“There is always a loud hum in February in the beech forests, and the wasps’ long sting gives people the hurry-along” says Peter Read of Landcare Research at Lincoln. “Forestry operations are curtailed, ripening fruit and beehives destroyed, and the whole ecology of native forests affected.” Conditions in this country—no natural enemies, mild winters, an abundance of food—permit some of the highest densities of social wasps in the world. “Nests here may be six times larger and produce 23 times as many new queens as those in the Northern Hemisphere,” Read says.
The solution to the wasp problem may lie with a parasitoid, imported from Switzerland and released at hundreds of sites since 1988. Wasps don’t defend the entrance to their nests as honeybees do, thus parasitoids may infiltrate with ease. Although the incidence of parasitised nests is increasing in parts of the northern South Island where the parasitoid was released, so far it is not having an impact on overall wasp numbers.
Comments Peter Cameron: “Biocontrol is long-term work. We have to be patient.”
Progress is much more apparent with two-spotted mites, a pest of many crops and plants, especially those in glasshouses. The mites can be successfully controlled by larger predatory mites, commercially available as a preparation called Mite-E.
Peter Workman of Crop & Food Research in Auckland, which developed the preparation, says that growers of a variety of flowers and vegetables (roses, orchids, strawberries, cucumbers, capsicums, apples, kiwifruit) are starting to use the biological control agent to at least reduce the need for spraying. “Glasshouse growers may still spray for aphids with a selective insecticide that won’t kill the predatory mite, or occasionally spray for fungus, though that can be largely controlled by attention to temperature and humidity. Distributing Mite-E every six weeks in summer and 12 weeks in winter will control all the two-spotted mites on glasshouse roses. Other crops need more or less frequent applications. In fact, control is so good that the predators will die out, and that is why they have to be reintroduced periodically.”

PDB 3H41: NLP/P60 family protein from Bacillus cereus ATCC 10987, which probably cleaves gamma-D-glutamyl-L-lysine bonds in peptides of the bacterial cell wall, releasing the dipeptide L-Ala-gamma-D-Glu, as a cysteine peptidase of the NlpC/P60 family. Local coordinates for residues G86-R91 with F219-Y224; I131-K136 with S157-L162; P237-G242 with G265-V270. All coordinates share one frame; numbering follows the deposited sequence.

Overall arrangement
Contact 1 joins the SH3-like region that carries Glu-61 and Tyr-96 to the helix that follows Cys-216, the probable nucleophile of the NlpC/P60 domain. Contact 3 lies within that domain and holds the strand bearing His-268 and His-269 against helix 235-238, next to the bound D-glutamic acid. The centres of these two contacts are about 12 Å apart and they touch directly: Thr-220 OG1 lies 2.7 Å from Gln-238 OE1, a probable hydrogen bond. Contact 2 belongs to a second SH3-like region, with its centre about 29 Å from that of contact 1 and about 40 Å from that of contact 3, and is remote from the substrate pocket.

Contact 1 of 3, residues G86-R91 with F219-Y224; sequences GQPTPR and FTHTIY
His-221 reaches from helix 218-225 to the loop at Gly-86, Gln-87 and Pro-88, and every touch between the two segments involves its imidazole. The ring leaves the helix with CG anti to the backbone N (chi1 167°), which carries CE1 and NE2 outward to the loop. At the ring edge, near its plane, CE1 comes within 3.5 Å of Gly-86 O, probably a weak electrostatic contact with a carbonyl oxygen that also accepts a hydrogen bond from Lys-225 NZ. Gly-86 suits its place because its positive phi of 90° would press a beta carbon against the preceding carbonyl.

To raise the mites, technicians grow dwarf beans, stock them with the pest, and a week later introduce the predators. After another week there will be few two-spotted mites left, but plenty of predatory mites. The leaves are then harvested and sold to the grower, who spreads them around his crop. “You need about 4000 mites for a 1000 square-metre glasshouse,” says Workman.
Whitefly—the other main pest in glasshouses—can also be controlled by a biological agent, trade-named En-force.